Finer points of ASR recovery

Finer points of ASR recovery

Academic research into harvesting small metal pieces may provide a future boost to auto shredder residue (ASR) metals recovery.

April 17, 2018
Brian Taylor

Pictured above, from left: Hyunju Lee and Brajendra Mishra in a Worcester Polytechnic Institute lab in the U.S. working on the “Recovery of Valuable Metals from Flue Dust and Other Fines from Mechanical Treatment of E-Scrap” project.

Operators of auto shredding plants and downstream systems have spent decades collaborating with technology providers to purify and maximize the metals yielded by the shredding process.

The use of stronger and strategically placed magnets has helped shredder operators upgrade their ferrous shred grades. The nonferrous portion is sometimes referred to as auto shredder residue (ASR) despite the presence of considerable amounts of aluminum, copper, stainless steel and other marketable scrap metals.

The technological leaps and bounds that have been made in downstream sorting have allowed for the creation of increasingly clean grades of nonferrous metals that meet defined specifications.

Additional attention and research is now going into recovering the tiniest pieces, sometimes known as fines, from the ASR stream.


While identifying and extracting medium-sized pieces of metal from the ASR stream will continue to be the focus of recyclers’ attention, satisfaction with that technology may have reached a point that they are inquiring about harvesting the smaller pieces.

“The biggest interest we’ve seen lately is with grinding ASR fines,” says Dick Reeves, the director of resource recovery with United States-based General Kinematics. “We must have run two dozen tests [for customers] since ISRI2017,” adds Reeves.

The additional processing step involves grinding the numerous materials found in ASR, but the purpose is all about the metal.

“Specifically, we’ve been testing the 0-to-20-millimeter ASR fines that have already been processed, but still contain nonferrous metal, rock, glass, smaller pieces of rubber and wood,” says Reeves. “By grinding this up, the hard minerals get pulverized while the metal remains intact, although slightly deformed. Screening is easily achieved afterward to concentrate the metals fraction.”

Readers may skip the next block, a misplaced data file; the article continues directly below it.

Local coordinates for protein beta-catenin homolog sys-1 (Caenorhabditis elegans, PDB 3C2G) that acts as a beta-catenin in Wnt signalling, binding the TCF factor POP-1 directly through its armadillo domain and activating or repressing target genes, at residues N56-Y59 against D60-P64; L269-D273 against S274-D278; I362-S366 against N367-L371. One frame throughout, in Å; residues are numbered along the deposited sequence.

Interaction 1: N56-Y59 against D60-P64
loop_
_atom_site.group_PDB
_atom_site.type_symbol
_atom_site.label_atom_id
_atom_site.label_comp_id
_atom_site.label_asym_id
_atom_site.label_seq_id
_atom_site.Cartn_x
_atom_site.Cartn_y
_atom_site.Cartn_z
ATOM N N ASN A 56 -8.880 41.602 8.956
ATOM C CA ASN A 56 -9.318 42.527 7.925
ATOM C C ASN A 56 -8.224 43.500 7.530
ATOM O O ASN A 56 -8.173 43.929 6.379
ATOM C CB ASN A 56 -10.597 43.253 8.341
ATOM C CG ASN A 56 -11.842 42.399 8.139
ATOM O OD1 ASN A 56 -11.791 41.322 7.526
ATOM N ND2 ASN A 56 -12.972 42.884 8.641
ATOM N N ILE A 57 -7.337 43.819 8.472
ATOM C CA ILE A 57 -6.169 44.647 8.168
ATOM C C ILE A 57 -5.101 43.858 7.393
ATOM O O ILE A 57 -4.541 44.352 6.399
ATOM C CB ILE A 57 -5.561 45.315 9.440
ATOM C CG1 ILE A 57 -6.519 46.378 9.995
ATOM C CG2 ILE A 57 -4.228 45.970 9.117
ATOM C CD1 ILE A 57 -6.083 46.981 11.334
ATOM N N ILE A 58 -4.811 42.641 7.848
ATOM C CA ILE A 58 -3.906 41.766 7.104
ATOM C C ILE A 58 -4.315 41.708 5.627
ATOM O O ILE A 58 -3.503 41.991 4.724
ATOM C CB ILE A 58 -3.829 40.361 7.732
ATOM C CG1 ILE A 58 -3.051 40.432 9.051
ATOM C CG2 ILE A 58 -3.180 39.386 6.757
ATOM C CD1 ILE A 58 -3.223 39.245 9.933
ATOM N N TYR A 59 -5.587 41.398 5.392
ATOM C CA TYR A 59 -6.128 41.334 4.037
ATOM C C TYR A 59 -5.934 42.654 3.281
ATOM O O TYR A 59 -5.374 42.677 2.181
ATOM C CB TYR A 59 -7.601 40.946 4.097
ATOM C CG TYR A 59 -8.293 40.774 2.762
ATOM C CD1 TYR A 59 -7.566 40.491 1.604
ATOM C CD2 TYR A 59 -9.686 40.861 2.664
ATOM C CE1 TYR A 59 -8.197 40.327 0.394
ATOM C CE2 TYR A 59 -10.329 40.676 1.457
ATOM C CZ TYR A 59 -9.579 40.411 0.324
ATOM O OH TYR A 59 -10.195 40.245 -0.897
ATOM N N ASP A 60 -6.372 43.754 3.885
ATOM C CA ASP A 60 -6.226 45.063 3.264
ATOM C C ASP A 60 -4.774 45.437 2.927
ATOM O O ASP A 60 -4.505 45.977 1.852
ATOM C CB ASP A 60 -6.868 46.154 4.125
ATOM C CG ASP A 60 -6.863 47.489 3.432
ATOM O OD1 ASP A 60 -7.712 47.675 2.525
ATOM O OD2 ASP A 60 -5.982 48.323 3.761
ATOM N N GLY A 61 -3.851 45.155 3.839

The emerging process joins several other forms of separation and screening that are used to harvest metallic fines from ASR and other mixed materials streams.

United States-based Eriez introduced its Ultra High-Frequency (UHF) Eddy Current Separator in 2016. The device has been designed to recover aluminum, copper and other nonferrous fines as small as 2 to 3 millimeters from ASR.

According to Eriez, early UHF customers have reported “a quick return on investment with profits increasing by up to $20,000 per month after installing this equipment.”

The UHF eddy current features a rotor and design that creates ultra-high-frequency changes that can result in a recovery rate “that is impossible to match with traditional eddy current technology,” states Eriez.

To develop its technology, Eriez indicates it has “established strategic partnerships with two outside firms” to collaborate on further advances.

Research is the key to new technology, and collaborative research into new methods of handling ASR and other mixed materials is taking place in the U.S., Europe and beyond.


The research that occurs at universities often is funded by companies and trade groups who would like to see a payoff, but most such funders know that payoff is not guaranteed or may not occur for several years down the road.

Two recent academic research projects have focused on harvesting metals in the electronic scrap stream, but the research findings may ultimately have an impact on how ASR is handled—especially as new car models feature growing amounts of circuit boards and electronics.

A March 2018 Recycling Today online article by Victoria Birk Hill summarizes a research project being undertaken by the Center for Resource Recovery & Recycling (CR3), a global, multi-university National Science Foundation collaborative.

Birk Hill is marketing director at the Metal Processing Institute of Worcester Polytechnic Institute in Massachusetts in the U.S., one of the collaborating universities along with the University of Tokyo; KU Leuven in Belgium; and the Colorado School of Mines, also in the U.S.

With organizations like Solving the E-waste Problem (StEP) estimating the world produced nearly 54 million tons of used electrical and electronic products in 2012, funding is becoming available to upgrade recycling methods, writes Birk Hill.

StEP forecasts that e-scrap generation number to have been 33 percent higher, at 72 million tons, in 2017, according to an article on the LiveScience website.